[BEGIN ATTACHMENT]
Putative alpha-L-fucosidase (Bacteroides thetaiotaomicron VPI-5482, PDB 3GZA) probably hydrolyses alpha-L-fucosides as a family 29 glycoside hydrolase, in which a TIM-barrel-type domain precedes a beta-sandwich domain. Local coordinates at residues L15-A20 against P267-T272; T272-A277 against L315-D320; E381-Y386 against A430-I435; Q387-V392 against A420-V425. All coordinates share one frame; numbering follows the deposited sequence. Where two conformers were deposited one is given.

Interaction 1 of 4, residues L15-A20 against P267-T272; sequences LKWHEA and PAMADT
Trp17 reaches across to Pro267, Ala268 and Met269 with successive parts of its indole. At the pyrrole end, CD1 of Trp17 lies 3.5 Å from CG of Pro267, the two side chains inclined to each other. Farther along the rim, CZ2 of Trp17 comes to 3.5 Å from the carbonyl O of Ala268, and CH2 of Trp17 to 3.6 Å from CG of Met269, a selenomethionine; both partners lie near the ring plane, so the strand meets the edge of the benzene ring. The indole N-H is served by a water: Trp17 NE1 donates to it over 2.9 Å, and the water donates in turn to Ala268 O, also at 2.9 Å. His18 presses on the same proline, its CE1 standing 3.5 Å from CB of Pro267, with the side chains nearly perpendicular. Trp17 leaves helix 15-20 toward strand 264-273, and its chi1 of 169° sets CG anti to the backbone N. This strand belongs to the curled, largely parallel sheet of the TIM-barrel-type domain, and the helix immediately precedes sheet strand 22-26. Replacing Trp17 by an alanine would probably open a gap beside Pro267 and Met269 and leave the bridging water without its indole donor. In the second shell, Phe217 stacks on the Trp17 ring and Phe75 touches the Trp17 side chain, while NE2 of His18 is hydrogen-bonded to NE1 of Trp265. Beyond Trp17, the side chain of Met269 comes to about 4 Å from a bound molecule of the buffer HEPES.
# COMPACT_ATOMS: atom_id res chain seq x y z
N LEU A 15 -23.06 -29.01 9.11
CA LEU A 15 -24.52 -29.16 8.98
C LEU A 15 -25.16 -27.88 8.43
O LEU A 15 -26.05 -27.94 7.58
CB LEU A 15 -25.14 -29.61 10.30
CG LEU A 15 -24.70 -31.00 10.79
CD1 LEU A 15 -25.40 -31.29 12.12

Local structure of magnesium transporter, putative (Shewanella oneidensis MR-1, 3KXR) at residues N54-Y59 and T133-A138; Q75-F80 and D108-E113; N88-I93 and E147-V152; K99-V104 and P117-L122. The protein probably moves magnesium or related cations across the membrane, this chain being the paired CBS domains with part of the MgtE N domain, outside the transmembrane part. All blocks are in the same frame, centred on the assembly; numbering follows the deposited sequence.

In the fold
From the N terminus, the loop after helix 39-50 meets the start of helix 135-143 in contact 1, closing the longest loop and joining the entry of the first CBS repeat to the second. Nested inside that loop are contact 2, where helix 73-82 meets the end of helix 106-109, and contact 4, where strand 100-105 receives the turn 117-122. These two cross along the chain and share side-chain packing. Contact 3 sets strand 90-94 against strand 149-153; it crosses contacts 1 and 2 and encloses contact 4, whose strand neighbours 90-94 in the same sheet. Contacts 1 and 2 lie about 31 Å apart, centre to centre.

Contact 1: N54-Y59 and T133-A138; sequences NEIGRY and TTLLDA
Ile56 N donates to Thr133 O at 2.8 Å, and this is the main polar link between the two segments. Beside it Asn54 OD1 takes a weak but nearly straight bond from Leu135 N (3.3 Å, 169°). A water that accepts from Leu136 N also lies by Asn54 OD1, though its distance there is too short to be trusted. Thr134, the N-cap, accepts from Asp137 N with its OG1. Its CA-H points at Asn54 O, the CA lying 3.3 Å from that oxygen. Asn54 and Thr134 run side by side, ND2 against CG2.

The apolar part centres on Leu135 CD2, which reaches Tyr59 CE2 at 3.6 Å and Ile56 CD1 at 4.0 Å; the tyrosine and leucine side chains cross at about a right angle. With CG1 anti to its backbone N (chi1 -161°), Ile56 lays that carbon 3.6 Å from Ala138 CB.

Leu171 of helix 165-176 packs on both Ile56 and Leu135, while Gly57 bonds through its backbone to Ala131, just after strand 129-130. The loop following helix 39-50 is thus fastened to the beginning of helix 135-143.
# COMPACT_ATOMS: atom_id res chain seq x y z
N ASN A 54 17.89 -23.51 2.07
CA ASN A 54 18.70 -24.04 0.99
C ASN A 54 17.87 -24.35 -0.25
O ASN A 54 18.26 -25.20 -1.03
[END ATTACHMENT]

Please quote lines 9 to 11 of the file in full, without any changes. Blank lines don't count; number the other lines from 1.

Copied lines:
CB LEU A 15 -25.14 -29.61 10.30
CG LEU A 15 -24.70 -31.00 10.79
CD1 LEU A 15 -25.40 -31.29 12.12